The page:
Instead of relying on heroes to pave the perfect path before me, I found backpackers, photographers, hikers, and writers who were sharing their journeys on social media. I followed them. I (respectfully) stalked them. I learned where they had travelled, what they had written about, and who they had photographed. I took note of how they got there, why they went, and what they brought. My heroes’ documentation of travel didn’t just inspire me - it made my goal attainable. It brought me from “Maybe I could go here in the next 5 years” to “I am doing that next month.”

I did my research. We are so ridiculously lucky to have all the information we need at our fingertips. No matter your goal, you can find information, support, and inspiration on the internet. I quickly learned that I could find everything from the most breathtaking beaches to the most photogenic backpacking trails with a quick internet search. I could also find tips from other people, packing lists, and more.

I acted. Pretty soon, I was getting outside every weekend. I was finding new hiking trails, beaches, and waterfalls in my own backyard. I was getting lost in a city I thought I knew well. I was sitting speechless and at awe, looking at some of the most beautiful things our home has to offer.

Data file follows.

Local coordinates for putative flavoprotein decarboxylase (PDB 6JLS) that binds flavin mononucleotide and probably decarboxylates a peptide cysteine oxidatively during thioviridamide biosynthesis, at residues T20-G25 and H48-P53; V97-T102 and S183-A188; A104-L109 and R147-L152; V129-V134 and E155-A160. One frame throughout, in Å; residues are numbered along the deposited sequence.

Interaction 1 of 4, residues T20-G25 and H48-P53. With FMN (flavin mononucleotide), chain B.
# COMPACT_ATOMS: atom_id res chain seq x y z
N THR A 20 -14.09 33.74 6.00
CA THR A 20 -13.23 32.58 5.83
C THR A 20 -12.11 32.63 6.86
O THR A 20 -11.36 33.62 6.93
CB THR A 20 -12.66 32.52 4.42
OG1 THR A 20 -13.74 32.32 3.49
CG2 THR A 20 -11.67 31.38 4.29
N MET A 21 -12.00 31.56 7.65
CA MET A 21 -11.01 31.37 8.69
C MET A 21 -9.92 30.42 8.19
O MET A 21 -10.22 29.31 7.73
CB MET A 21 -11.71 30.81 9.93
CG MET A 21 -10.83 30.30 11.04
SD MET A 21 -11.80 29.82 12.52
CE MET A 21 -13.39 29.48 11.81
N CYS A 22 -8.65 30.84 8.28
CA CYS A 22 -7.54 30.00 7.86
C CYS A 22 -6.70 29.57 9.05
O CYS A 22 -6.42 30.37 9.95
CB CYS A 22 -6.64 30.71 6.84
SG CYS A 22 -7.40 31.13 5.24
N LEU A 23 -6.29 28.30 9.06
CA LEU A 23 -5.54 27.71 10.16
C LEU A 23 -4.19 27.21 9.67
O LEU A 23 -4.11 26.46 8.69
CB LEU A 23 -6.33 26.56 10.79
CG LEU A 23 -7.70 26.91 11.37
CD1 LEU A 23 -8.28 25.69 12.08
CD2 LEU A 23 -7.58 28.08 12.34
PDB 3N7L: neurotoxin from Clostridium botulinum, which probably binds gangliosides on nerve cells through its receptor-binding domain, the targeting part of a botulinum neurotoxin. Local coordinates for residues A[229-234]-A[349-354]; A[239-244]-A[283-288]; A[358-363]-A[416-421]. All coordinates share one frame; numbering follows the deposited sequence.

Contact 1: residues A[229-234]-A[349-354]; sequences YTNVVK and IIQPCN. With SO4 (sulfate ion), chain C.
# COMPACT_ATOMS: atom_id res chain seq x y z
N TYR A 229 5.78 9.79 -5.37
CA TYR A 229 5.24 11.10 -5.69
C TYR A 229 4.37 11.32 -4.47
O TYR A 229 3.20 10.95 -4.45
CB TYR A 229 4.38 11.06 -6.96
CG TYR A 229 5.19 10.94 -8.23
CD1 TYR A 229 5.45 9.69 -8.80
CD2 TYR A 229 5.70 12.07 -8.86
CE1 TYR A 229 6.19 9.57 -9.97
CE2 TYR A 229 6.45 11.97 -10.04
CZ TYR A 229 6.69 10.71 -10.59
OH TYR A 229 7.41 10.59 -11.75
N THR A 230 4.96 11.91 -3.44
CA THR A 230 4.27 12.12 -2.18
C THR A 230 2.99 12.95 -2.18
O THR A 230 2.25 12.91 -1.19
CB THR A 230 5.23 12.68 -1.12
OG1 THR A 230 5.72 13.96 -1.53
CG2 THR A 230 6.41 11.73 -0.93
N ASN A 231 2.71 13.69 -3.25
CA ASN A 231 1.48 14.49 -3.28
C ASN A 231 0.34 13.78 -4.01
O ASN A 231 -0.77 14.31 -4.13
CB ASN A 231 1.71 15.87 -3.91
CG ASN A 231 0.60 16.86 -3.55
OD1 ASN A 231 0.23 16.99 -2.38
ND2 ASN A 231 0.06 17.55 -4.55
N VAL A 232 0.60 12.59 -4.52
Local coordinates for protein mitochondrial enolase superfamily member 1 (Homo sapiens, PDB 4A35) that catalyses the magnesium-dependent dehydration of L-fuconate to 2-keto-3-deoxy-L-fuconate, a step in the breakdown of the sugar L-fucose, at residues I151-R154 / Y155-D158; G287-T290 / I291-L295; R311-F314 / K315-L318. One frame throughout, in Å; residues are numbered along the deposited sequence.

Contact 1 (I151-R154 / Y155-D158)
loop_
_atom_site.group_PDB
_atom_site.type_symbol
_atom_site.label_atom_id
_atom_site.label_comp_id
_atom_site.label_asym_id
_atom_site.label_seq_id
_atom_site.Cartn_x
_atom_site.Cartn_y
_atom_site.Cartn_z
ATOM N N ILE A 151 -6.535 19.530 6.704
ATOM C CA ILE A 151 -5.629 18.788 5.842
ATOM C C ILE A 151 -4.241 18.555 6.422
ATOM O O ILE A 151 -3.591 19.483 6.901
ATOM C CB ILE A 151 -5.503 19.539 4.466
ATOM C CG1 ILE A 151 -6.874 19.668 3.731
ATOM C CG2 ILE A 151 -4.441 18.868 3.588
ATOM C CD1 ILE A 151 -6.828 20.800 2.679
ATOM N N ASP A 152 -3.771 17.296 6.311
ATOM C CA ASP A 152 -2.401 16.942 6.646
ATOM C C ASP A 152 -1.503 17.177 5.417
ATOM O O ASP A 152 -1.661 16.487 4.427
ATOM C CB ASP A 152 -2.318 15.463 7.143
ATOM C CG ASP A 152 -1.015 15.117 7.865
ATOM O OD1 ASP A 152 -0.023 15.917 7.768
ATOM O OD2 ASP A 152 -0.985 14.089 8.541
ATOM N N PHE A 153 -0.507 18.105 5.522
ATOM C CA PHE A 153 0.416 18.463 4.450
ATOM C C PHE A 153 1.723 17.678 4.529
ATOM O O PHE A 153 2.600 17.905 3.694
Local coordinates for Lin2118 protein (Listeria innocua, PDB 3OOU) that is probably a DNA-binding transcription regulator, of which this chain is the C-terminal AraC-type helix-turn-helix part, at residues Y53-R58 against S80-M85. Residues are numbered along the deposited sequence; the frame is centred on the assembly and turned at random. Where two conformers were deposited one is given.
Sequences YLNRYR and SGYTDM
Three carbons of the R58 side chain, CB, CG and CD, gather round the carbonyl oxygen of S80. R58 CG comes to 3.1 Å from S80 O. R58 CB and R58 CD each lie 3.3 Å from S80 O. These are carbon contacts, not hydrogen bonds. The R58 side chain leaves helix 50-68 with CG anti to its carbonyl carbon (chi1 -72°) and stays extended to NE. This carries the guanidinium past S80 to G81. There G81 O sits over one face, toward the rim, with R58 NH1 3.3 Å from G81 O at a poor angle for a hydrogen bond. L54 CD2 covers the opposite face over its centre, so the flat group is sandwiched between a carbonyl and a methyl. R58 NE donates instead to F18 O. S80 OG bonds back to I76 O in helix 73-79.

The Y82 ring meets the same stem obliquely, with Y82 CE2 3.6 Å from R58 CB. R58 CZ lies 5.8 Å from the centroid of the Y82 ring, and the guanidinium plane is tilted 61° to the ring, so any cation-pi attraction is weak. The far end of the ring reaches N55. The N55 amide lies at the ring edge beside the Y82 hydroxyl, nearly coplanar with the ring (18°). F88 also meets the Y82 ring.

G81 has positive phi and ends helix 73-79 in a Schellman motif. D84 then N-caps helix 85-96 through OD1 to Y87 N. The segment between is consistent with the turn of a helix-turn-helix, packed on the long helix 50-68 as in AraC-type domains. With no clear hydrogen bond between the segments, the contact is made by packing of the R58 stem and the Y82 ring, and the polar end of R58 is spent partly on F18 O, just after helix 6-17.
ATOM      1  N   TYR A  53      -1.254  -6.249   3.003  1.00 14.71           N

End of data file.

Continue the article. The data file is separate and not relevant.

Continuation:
For me, 1% more courage was the start to 1% more creativity, more open-mindedness, more adventure, and more enthusiasm for life. From India to Death Valley, courage has brought me to corners of the earth I had never even thought of going to. It has pushed me to hustle harder at work and to love my job. It has challenged me to create something new every day. It has taught me that I have the power to choose my future.

"For me, 1% more courage was the start to 1% more creativity, more open-mindedness, more adventure, and more enthusiasm for life."

Today, my chosen heroes continue to challenge me to explore. I still get goosebumps just planning my next adventure. I seek new places, incredible journeys, and discomfort. Most importantly, I try to be more courageous, 1% at a time.


Where will the desire path bring you?